Truth in advertising hits internet dating
Sixteen years later, he’s the vice president of brand marketing for that startup, e Harmony, which is now one of the most successful and largest subscription-only dating websites on the market How did e Harmony grow from a startup with no users to a mammoth with 45 million users? In fact, things were pretty bad in the first couple of years, Langston says, as the company relied solely on PR and online marketing and could initially only manage a “small trickle” of users.With its minute base, e Harmony became “good at apologizing and asking people to hang in there” while competitors continued to enter the market.“This is a total virgin science,” Brooks quips with a restrained laugh from his deck in Malta.Brooks runs Courtland Brooks, an agency that provides strategy, marketing, business development, and media relations for companies in the online dating world.Marketing minds from multiple online dating platforms, some old and some new, weigh in on how they plan to thrive with a fickle and ever-changing demographic.In 2000, Grant Langston was asked to be a copywriter for a new startup website. He hesitated before taking it; the job was in Pasadena and he was pretty comfortable at home in Los Angeles.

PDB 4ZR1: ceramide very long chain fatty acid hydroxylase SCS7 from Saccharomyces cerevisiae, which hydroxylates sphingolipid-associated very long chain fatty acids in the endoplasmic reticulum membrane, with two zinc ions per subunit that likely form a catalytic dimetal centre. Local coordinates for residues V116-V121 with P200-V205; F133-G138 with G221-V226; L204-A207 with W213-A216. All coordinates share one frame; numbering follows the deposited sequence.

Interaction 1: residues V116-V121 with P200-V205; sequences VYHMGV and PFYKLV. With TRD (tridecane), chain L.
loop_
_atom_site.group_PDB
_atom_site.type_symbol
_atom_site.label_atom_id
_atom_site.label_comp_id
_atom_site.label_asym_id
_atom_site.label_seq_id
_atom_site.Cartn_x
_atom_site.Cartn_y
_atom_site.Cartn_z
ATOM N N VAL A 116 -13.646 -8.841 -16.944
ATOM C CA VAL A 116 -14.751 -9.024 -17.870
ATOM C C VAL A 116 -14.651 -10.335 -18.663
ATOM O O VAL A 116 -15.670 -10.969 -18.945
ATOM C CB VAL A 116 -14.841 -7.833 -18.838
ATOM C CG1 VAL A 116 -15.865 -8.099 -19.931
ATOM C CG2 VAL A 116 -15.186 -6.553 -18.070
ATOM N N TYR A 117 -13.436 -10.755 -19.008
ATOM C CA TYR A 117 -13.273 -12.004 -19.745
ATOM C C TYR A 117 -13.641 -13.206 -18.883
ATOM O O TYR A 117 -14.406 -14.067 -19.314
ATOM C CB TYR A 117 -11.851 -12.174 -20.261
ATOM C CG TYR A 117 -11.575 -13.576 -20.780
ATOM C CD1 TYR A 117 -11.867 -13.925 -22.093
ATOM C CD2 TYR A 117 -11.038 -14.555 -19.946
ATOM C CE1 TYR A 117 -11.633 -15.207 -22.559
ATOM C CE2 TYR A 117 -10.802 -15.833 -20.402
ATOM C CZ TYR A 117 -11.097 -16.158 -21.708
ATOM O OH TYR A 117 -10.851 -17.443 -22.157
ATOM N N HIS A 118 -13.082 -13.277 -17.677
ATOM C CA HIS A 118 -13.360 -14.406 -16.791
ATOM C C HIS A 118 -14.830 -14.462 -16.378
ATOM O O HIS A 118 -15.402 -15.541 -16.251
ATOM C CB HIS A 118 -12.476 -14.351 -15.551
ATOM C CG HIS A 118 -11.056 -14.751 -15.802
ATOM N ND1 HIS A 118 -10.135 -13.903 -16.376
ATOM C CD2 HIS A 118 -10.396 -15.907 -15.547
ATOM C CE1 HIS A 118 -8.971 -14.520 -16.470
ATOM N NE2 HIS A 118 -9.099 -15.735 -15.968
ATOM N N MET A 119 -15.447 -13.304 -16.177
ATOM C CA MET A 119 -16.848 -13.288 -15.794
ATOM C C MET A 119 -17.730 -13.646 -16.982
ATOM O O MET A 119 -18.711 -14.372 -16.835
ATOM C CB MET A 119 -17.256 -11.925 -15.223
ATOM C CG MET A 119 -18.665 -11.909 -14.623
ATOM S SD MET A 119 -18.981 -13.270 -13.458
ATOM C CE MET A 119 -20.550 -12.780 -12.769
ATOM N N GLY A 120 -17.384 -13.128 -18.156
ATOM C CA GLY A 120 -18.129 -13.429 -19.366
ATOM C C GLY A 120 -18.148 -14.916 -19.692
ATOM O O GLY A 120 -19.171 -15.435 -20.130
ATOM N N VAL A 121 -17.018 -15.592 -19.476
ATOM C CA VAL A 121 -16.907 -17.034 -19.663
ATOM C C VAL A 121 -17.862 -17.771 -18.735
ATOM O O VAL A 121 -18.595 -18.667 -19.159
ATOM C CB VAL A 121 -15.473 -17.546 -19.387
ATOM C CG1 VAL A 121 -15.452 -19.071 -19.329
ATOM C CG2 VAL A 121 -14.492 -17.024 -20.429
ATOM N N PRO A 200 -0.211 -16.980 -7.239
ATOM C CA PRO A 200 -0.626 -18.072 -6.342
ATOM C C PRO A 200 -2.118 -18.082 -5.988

Pew Research Center reports that while few users were online dating in 2005, 15% of all Americans have used online dating sites or apps at some point as of 2015. Pew also recently reported that the share of 18-to-24-year-olds who use these platforms has nearly tripled from 10% in 2013 to 27% today.
Melanie Shreffler, senior editorial director of “The Cassandra Report” by Engine Group, which looks at emerging trends and youth behavior of people ages 14 to 34, found that platforms are looking to give a more realistic experience to win over more users.